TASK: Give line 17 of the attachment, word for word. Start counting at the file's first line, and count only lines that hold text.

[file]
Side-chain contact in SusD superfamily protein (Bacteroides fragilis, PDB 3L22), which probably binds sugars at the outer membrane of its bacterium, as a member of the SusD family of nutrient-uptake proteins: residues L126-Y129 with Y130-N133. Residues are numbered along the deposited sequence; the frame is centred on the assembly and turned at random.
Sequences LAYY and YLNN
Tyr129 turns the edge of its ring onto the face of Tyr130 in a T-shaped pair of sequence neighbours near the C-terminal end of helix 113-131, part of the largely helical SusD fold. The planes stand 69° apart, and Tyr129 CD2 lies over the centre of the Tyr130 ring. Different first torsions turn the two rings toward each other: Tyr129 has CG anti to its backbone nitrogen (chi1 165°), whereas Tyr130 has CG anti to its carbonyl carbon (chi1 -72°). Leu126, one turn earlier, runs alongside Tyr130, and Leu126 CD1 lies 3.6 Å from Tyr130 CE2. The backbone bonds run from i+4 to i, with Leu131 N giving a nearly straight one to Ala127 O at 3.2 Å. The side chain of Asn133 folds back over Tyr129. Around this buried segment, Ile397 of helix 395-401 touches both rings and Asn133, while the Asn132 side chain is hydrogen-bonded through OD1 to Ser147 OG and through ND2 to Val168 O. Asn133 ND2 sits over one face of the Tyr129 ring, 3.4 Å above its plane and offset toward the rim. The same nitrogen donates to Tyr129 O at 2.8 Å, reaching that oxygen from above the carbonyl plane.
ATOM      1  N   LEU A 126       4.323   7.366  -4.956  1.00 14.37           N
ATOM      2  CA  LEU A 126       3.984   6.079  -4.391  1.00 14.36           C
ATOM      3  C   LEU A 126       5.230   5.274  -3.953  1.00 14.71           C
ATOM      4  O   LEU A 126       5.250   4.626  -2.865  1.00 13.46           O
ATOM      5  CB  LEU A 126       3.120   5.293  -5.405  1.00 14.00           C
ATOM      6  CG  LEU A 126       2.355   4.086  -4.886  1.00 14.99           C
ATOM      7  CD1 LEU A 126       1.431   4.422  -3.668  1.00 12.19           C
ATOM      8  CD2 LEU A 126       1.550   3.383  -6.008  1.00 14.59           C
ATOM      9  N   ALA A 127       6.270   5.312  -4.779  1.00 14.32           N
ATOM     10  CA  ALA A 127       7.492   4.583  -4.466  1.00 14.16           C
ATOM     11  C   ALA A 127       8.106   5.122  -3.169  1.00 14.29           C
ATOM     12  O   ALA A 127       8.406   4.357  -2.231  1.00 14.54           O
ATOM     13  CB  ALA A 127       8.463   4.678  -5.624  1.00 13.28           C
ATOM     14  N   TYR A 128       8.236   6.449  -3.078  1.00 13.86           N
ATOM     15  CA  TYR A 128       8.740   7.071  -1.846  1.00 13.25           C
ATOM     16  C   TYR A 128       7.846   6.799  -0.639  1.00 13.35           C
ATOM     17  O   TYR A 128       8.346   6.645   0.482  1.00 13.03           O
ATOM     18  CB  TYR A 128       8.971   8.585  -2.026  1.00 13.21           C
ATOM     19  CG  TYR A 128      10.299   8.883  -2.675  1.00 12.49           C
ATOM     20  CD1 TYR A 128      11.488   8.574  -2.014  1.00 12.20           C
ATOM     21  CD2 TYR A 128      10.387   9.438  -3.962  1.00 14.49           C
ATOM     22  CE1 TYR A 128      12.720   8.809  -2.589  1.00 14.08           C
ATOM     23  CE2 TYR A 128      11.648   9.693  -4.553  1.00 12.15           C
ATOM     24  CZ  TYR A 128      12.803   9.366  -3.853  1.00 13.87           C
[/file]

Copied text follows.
ATOM     14  N   TYR A 128       8.236   6.449  -3.078  1.00 13.86           N